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Quantifying transient binding of ISWI chromatin remodelers in living cells by pixel-wise photobleaching profile evolution analysis

Overview of attention for article published in Proceedings of the National Academy of Sciences of the United States of America, November 2012
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  • Above-average Attention Score compared to outputs of the same age (52nd percentile)

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41 Mendeley
Title
Quantifying transient binding of ISWI chromatin remodelers in living cells by pixel-wise photobleaching profile evolution analysis
Published in
Proceedings of the National Academy of Sciences of the United States of America, November 2012
DOI 10.1073/pnas.1209579109
Pubmed ID
Authors

Fabian Erdel, Karsten Rippe

Abstract

Interactions between nuclear proteins and chromatin frequently occur on the time scale of seconds and below. These transient binding events are important for the fast identification of target sites as concluded from our previous analysis of the human chromatin remodelers Snf2H and Snf2L from the imitation switch (ISWI) family. Both ATP-driven molecular motor proteins are able to translocate nucleosomes along the DNA and appear to exert this activity only on a small number of nucleosomes to which they bind more tightly. For mechanistic studies, one needs to distinguish such translocation reactions or other long-lived interactions associated with conformational changes and/or ATP hydrolysis from nonproductive chromatin sampling during target search. These processes can be separated by measuring the duration of nucleosome binding with subsecond time resolution. To reach this goal, we have developed a fluorescence bleaching technique termed pixel-wise photobleaching profile evolution analysis (3PEA). It exploits the inherent time structure of confocal microscopy images and yields millisecond resolution. 3PEA represents a generally applicable approach to quantitate transient chromatin interactions in the 2- to 500-ms time regime within only ∼1 s needed for a measurement. The green autofluorescent protein (GFP)-tagged Snf2H and Snf2L and the inactive Snf2L+13 splice variant were studied by 3PEA in comparison to the isolated GFP or red autofluorescent protein and a GFP pentamer. Our results reveal that the residence time for transient chromatin binding of Snf2H and Snf2L is <2 ms, and strongly support the view that ISWI-type remodelers are only rarely active in unperturbed cells during G1 phase.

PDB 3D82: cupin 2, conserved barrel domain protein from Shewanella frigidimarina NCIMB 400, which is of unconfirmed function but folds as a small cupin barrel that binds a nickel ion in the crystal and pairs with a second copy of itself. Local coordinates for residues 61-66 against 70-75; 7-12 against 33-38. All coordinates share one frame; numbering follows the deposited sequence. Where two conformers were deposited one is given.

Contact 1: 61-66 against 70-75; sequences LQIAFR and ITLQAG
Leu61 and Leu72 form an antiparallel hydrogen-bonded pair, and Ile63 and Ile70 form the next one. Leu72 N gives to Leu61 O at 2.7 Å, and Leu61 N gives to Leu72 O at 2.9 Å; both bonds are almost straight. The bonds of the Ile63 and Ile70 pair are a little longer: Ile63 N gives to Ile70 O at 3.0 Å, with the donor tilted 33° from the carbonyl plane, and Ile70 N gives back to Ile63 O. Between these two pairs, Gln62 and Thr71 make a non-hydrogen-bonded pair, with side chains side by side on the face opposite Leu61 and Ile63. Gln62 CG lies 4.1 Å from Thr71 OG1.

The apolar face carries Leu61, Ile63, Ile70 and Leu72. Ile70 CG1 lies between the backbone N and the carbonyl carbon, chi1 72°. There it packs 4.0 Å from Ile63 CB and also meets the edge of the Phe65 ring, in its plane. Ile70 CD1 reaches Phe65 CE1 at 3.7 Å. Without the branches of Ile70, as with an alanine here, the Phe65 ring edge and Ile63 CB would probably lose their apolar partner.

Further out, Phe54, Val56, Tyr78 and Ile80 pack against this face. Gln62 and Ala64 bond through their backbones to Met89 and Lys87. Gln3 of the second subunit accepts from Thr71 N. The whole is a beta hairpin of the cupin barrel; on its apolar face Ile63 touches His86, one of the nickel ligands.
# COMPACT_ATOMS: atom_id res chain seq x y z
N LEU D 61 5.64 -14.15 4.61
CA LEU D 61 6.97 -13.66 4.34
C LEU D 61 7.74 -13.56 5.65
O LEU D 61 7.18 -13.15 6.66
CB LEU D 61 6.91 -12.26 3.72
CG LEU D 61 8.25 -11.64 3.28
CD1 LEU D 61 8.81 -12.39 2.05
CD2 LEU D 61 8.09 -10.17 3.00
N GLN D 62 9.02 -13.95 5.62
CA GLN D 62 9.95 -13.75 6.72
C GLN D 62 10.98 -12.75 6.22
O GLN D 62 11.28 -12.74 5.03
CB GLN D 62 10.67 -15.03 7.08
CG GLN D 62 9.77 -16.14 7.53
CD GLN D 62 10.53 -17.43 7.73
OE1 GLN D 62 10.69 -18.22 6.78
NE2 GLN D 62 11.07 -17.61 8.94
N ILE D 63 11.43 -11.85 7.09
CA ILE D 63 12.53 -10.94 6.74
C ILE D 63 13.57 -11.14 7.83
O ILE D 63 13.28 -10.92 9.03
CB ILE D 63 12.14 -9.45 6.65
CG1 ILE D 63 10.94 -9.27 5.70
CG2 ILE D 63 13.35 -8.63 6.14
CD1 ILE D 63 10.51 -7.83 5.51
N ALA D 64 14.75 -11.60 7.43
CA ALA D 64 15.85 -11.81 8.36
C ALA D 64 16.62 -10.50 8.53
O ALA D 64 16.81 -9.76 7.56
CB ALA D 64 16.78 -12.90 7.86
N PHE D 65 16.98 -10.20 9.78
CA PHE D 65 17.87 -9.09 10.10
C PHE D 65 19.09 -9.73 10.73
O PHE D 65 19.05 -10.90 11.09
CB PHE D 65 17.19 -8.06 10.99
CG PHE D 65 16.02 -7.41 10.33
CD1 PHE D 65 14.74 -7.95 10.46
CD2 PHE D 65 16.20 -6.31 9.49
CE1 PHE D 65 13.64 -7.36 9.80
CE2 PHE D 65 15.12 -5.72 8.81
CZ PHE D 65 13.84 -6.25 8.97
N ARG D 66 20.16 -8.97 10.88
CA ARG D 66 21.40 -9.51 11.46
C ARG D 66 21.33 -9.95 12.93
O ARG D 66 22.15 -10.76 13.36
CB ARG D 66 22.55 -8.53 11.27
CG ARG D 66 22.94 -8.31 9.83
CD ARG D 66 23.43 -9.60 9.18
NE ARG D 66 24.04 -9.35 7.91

Twitter Demographics

The data shown below were collected from the profiles of 3 tweeters who shared this research output. Click here to find out more about how the information was compiled.

Mendeley readers

The data shown below were compiled from readership statistics for 41 Mendeley readers of this research output. Click here to see the associated Mendeley record.

Geographical breakdown

Country Count As %
United States 5 12%
Lithuania 1 2%
France 1 2%
United Kingdom 1 2%
Brazil 1 2%
Netherlands 1 2%
Unknown 31 76%

Demographic breakdown

Readers by professional status Count As %
Student > Ph. D. Student 15 37%
Researcher 15 37%
Student > Master 4 10%
Professor 3 7%
Professor > Associate Professor 2 5%
Other 2 5%
Readers by discipline Count As %
Agricultural and Biological Sciences 29 71%
Biochemistry, Genetics and Molecular Biology 6 15%
Physics and Astronomy 6 15%

Attention Score in Context

This research output has an Altmetric Attention Score of 2. This is our high-level measure of the quality and quantity of online attention that it has received. This Attention Score, as well as the ranking and number of research outputs shown below, was calculated when the research output was last mentioned on 21 November 2012.
All research outputs
#2,494,572
of 5,036,908 outputs
Outputs from Proceedings of the National Academy of Sciences of the United States of America
#27,170
of 37,938 outputs
Outputs of similar age
#37,065
of 84,599 outputs
Outputs of similar age from Proceedings of the National Academy of Sciences of the United States of America
#609
of 869 outputs
Altmetric has tracked 5,036,908 research outputs across all sources so far. This one is in the 47th percentile – i.e., 47% of other outputs scored the same or lower than it.
So far Altmetric has tracked 37,938 research outputs from this source. They typically receive a lot more attention than average, with a mean Attention Score of 18.8. This one is in the 26th percentile – i.e., 26% of its peers scored the same or lower than it.
Older research outputs will score higher simply because they've had more time to accumulate mentions. To account for age we can compare this Altmetric Attention Score to the 84,599 tracked outputs that were published within six weeks on either side of this one in any source. This one has gotten more attention than average, scoring higher than 52% of its contemporaries.
We're also able to compare this research output to 869 others from the same source and published within six weeks on either side of this one. This one is in the 27th percentile – i.e., 27% of its contemporaries scored the same or lower than it.